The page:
Clintons aides, too, drew no contrasts on matters of issue or character with Obama in a morning conference call with reporters.
Instead, they gave an unusually explicit nod to the racial calculus of electability.
We lost the white electorate in Virginia, started even in North Carolina among the white electorate just two weeks ago, and ended [with] a very significant win of 24 points among those voters, said Geoff Garin, Clintons chief strategist, acknowledging that among black voters, Clinton did not do as well as we would want or need.
Clintons campaign touted the endorsement of one superdelegate, North Carolina Heath Shuler, who kept a pledge to follow the voters of his North Carolina district. But Obama received four superdelegate endorsements, including one who switched from Clinton, Jennifer McClellan of Virginia.
Clinton also heard lukewarm words from key Senate supporters.
I, as you know, have great fondness and great respect for Sen. Clinton and Im very loyal to her, said Sen. Dianne Feinstein, (D-Calif.). Having said that, Id like to talk with her and hear her view on the rest of the race and what the strategy is.
Clintons New York colleague Sen. Charles Schumer declined to offer a vote of confidence when asked if Clinton should stay in the race.
It's her decision to make and I'll accept what decision she makes, he said.
Obama will get the nomination and lose dramatically in November. McCain will be a one term president and Hillary will be back in 2012 telling everybody they should have nominated her in ‘08 instead of Obama an I told you so moment).
Operation Chaos II
But, will Hillary have strong Dem. support in ‘12, after all the ill feelings of this years campaign?
And, couldn’t there be another new face on the scene in 2012, similar to Obama rising up this year to challenge the presumptive front runner Hillary?
You go girl! All the way to Denver!
I never thought I would find myself rooting for Billary. I think I’ll go shower now.
Please God, make her go away—the mute button on my remote is wearing out.
Please God, make them all go away and give us a strong candidate that truly cares for America and her people.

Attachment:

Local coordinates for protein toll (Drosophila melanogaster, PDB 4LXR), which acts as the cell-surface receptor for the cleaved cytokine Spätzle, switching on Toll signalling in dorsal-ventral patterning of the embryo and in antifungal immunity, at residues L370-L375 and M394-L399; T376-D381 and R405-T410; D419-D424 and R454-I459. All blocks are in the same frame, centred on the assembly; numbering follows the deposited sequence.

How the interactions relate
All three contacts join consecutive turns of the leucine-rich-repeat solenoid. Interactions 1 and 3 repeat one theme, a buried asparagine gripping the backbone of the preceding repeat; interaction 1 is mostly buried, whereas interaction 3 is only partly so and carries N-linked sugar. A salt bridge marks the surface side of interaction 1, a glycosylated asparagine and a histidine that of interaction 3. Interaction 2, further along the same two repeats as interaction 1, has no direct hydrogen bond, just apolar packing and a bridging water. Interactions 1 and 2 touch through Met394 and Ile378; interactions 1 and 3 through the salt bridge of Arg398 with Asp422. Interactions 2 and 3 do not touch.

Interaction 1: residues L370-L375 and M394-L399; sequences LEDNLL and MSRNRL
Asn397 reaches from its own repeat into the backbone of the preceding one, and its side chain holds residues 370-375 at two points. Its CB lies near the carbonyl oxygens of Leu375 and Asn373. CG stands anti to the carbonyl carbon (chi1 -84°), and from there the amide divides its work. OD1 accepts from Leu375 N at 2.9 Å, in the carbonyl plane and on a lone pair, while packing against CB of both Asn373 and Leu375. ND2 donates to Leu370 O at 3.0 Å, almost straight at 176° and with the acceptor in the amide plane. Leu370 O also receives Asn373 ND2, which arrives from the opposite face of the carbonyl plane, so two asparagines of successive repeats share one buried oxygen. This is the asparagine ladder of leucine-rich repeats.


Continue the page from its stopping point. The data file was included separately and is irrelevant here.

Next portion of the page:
It's now or never for her, and why she is hanging on to the bitter end now.
I do think McCain is a one term deal however. Seems like another Ford. Let's just hope we don't get another Carter after him.
Age if nothing else, will make McCain a one and done.
Call me a dreamer but I would love to see rejected Billary run as an Independent.
GO HILLARY! YOU GO GIRL!
My biggest fear...shes still alive..
While he is certainly more beatable than Hillary, he will be a very formidable opponent in November.
If McCain can pull it out - and I have no real faith that he will - it will be by one or two states max.
Obama is going to swamp him in donations, support, and positive media attention.
McCain will be treated like dirt and be painted as another very old white man who is nothing more than a Bush clone, and a furthering of the same old tired and failed Republican policies.
Voters will flock to Obama.
Big Mistake for Obooma. The beast works best when nobody is looking.
Well, yer right, age hasn’t been kind to her and she may be far too ugly by 2012.
If Bobama loses it will be because of high negatives cause of the “black power” tone of his campaign. Why would the rats then turn to Hillary who has sky high negatives of her own and a scandal for every letter of the alphabet. They’d likely turn to a Governor with a clean record.
There seems be a lot of people who seem to think she is some kind of supernatural evil. She’s just a woman, a stupid **** who ran a lousy race and let a flashy nobody beat her. She will never be President.
I didn’t say anything about her ever being president.
Hillary may still run in 2012, and I am one of the people who think that’s why she’s staying in so long now - to damage Obama so that McCain wins, knowing that he will in all likelihood only be a one-termer.
One major mark against her is that the democraticals don’t treat their also-rans very well as far as giving them the nomination once they’ve blown their chance at the first one. Plus, I think many dems have had it with the Clintons, and just want them to go away.
I totally agree with your assessment. I want to believe that Obama is weak, but the sheeple are begging for something different this time. He fits the mold, and they don’t want to hear otherwise.